Monday, June 13, 2005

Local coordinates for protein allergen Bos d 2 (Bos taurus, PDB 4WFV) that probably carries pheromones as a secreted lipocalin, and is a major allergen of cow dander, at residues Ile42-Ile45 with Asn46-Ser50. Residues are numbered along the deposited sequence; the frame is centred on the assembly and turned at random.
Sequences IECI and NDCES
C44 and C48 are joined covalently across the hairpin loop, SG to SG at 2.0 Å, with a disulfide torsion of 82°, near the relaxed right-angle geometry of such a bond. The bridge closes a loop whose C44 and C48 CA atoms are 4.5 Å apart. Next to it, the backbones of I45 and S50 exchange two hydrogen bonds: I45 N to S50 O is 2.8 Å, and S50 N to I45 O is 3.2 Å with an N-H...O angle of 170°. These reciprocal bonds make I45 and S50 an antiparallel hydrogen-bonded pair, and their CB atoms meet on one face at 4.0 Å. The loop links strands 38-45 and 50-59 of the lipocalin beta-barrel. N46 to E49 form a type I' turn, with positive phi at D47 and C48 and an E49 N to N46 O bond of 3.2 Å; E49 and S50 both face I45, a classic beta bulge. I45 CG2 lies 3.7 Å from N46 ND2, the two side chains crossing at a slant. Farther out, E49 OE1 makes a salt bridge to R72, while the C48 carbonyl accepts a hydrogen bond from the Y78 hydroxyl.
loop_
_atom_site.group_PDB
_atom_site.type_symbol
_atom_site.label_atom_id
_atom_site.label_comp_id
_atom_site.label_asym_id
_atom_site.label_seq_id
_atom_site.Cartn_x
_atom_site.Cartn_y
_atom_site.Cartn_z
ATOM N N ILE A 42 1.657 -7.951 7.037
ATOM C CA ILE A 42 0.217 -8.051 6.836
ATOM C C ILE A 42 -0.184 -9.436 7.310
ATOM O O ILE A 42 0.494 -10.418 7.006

3rd Round of the Lebanese Election: A Christian Revolt. The Syrian government and its client regime in Lebanon in the post-Ta'if period (with the full participation of Hrawi, Hariri, Jumblat, Lahhud, Birri, etc) basically established the premise that Lebanese Christians would not be able to select their own representatives, and that the ruling order (and predominantly Muslims) would select and approve Christian representatives. This was not unlike the way things were done in pre 1975 Lebanon when the powerful Maronite president would try very hard to select and approve Muslim representatives regardless of their true representativeness. This continued even in the 1980s, when Amin Gemayyel plucked the obscure buffoon Shafiq Al-Wazzan and installed him in the prime ministership. In 1957, President Kamil Sham`un rigged the elections to bring his version of Muslim representatives, and he arranged that the real Muslim representatives stay home. In the 1990s, this was reversed against Christian interests. And just to be sure, the most powerful Maronite leaders, Michel `Awn, Samir Ja`ja`, and Amin Gemayyel were either exiled or jailed. This also explained the apathy that was exhibited by Christian voters in the 1996 and 2000 elections. In 1992 there was a successful boycott of the elections by most Christian voters. In this election, the ones who really angered and provoked the Christians were Walid Jumblat and Sa`d Hariri. They wanted to be the final arbiters in the selection and approval of Christian representatives. To be sure, they would say that "we" also brought in "representative" Christians like the fanatics Solange Gemayyel and Jubran Tuwayni. Still, they were selected by Hariri and Jumblat. And in the absence of Syrian troops, Christian voters were not going to accept that, and hence the phenomenon of `Awn. I read some of those indications when the right-wing fanatical publisher Jubran Tuwayni went to the crime scene of the bomb that killed Samir Qasir. Crowds in the Christian area of Ashrafiyyah--which he now represents in parliament--yelled at him, and shouted: "Go to Quraytim." (Quraytim is the name of the area where Sa`d Hariri's palace is located). The high voter turnout in Christian areas and the overwhelming support for `Awn's candidate was very revealing, as was the defeat of major Maronite personalities like Faris S`uayd and Nasib Lahhud. They paid the price for their alliance with Hariri-Jumblat. This will now end once and for all the myth of the "united" "multi-sectarian" opposition in Lebanon. And what opposition? Hariri is now in power represented by the prime minister, Minister of Interior, and Minister of Justice. And key Hariri functionaries are being appointed throughout the Lebanese bureaucracy. You may say that Jumblat still managed to have his list win. True, but by Druze and Muslim voters. In that particular electoral district (Ba`abda-`Alayy), 80 % of Christian voters voted for `Awn. Jumblat, the shifty politician, said that this was a victory of [Christian] extremism versus Christian "moderation." Give me a break; he cannot call his allies Tuwayni, Gemayyel, and most importantly George `Udwan "moderates." In the Biqa` area, `Awn also was victorious in Christian areas, as was Hizbullah in Shi`ite areas. I still do not understand the Hizbullah's alliance with Jumblat, Hariri, Lebanese Forces, etc. That will be the first question I ask to Hasan Nasrallah when I interview him during my trip. `Awn (and I am no fan of his) is absolutely right in calling attention to the petro-dollar role in Lebanese election by the Hariri Political Inc. In this election, there was absolutely no constraints or regulation of political money. Hariri all but threw cash to the crowds in campaign rallies. There was no more clear indications of the changing times than in the fortunes of one particular candidate. Sami Al-Khatib has been aligned with the Syrian government and its intelligence services since the 1960s. For that, he has been rewarded with a variety of positions and perks. But left on his own, he ran and could not even get 3000 votes. His political career is now officially over. This only shows how inaccurate the results of the elections in some areas in past elections. As I had predicted, Hizbullah will even do better politically, and obtain more votes (and administrative appointments as Nasrallah declared the willingness of the party to now fully participate) in the absence of Syrian forces. The sectarian fragmentation of the country deepens, and the Jumblat-Hariri alliance has really provoked Christian sensibilities, and may lead Lebanon into a very unsafe adventure. Now that the elections are almost over, you may expect sectarian discourse to get more blatant and more ugly. Talal Salman now declared the end of the political role of Patriarch Sfayr, and his vehicle the Qurnat Shihwan. And to think that that there were some who believed the lies of the Lebanese opposition about a "united Lebanese front." In the next (and last) round next Sunday, I will be in Lebanon, and I shall